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ZIP+4 Codes | What are they and How do I find mine?

ZIP+4 Codes are the last 4 digits of a nine-digit ZIP Code. Some people don’t know that zip codes are actually longer than 5 digits. The 9-digit ZIP Code is made of two different parts. The first part is the first five digits of the zip code which indicates the destination post office or delivery area. This is the part of the zip code that everyone is aware of. The last 4 digits of the nine-digit ZIP Code represent a delivery route within a specific delivery area. When you use all 9-digits of full zip code, it assists the USPS in sorting and delivering the mail.

Interested in finding out the ZIP+4 code for a specific address? You can do that now by using our free Zip+4 Lookup Tool.

https://zipcodedownload.com/look-up

ZIP+4 Codes

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How do zip codes work and why are there now zip+4 codes?

USPS 5-digit Zip Codes

USPS five-digit zip codes are the zip codes you are familiar with. Examples are 92019 or 84604. The 5 digit zip code most commonly indicates a destination post office.

Here’s how it works:

  • A postal carrier collects your letter from the box along with the rest of the mail and takes it to the post office. There, all of the mail is placed on a truck and taken to a mail processing plant.
  • At the mail processing plant, machines separate mail by shape and size. They also orient the packages so their addresses are right-side up and facing the same direction. Your letter gets its postmark, and machines print cancellation lines across postage stamps to prevent them from being reused.
  • A unique bar code is imprinted on the back of each piece of mail. An optical scanner scans the address, and then a bar code representing the specific address is sprayed on the front of the envelope. If the scanner can't read the address, the letter is manually sorted.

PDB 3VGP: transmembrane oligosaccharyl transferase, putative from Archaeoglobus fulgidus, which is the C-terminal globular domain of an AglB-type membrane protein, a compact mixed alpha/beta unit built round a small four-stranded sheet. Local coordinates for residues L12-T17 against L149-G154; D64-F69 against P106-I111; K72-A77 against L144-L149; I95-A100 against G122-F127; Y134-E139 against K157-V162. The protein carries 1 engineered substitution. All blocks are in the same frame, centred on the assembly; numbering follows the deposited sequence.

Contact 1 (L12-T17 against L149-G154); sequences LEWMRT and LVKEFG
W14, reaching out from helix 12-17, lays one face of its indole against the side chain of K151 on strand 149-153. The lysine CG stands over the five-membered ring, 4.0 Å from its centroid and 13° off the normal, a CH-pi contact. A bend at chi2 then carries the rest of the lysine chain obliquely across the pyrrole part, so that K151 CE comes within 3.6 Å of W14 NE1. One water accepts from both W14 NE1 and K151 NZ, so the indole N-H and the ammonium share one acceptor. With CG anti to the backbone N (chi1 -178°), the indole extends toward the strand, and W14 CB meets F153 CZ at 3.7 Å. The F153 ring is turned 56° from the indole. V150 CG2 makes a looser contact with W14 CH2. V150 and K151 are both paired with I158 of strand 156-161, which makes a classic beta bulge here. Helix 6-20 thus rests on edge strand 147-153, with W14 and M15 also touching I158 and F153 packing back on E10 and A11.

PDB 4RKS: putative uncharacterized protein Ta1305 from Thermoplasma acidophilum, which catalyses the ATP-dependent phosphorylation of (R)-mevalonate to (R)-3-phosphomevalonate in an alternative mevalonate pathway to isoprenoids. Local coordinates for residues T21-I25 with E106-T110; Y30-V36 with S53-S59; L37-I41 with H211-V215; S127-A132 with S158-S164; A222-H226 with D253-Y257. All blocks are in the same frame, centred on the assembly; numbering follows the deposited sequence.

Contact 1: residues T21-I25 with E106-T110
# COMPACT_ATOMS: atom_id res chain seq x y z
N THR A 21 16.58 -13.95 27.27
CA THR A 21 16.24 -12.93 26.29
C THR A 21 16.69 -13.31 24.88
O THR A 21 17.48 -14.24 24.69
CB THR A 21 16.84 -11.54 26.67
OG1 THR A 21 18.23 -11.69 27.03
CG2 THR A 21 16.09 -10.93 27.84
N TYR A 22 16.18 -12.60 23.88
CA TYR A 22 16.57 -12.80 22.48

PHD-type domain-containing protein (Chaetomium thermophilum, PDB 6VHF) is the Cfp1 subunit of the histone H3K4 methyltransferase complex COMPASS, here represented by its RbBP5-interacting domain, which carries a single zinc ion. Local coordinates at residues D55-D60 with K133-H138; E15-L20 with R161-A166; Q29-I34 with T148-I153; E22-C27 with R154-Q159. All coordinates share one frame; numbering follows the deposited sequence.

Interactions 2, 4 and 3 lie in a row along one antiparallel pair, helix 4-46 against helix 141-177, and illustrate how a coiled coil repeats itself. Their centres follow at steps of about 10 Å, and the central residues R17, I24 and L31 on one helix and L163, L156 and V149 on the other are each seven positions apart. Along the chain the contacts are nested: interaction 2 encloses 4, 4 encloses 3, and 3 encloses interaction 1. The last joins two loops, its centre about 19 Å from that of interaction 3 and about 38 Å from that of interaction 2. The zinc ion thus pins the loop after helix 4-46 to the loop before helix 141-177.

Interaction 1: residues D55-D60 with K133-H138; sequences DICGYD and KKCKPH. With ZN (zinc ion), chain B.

• Other processing machines read the bar codes and direct the letters into bins based on ZIP codes — this indicates the next processing plant, in the region where the letter will ultimately be delivered. (Each post office is served by a mail processing plant.) From the bins, the letters are sorted into trays by ZIP code and flown or trucked to the next processing.
  • At the final processing plant, sorting machines read the bar codes and sort the letters by carrier and into delivery order for that carrier.
  • The letters are taken to the individual post offices, and the carriers load the trays into their individual vehicles for final delivery.

Zip+4 Codes - 4 extra digits

A ZIP+4 code uses the basic five-digit code plus four additional digits to identify a geographic segment within the five-digit delivery area, such as a city block, a group of apartments, an individual high-volume receiver of mail, a post office box, or a specific delivery route — meaning the actual path the mail truck would travel could have changed.

Because they are based on delivery routes instead of more permanent boundaries, the last 4 digits of a complete ZIP code can change often. Five-digit ZIP codes also change, but they do so infrequently. Not so for ZIP+4. The +4 on a ZIP code can be changed as frequently as once a month, based on things like how many postal employees are working, who is working what route, etc.

A ZIP code is a postal code used by the United States Postal Service (USPS) in a system it introduced in 1963. An extended ZIP+4 code was introduced in 1983 which includes the five digits of the ZIP code, followed by a hyphen and four additional digits that reference a more specific location. However, initial attempts to promote universal use of the new format met with public resistance, and today the +4 code is not required. In general, mail is read by a multiline optical character reader (MLOCR) that almost instantly determines the correct ZIP+4 code from the address — along with the even more specific delivery point — and sprays an Intelligent Mail barcode (IM) on the face of the mail piece that corresponds to 11 digits — nine for the ZIP+4 code and two for the delivery point.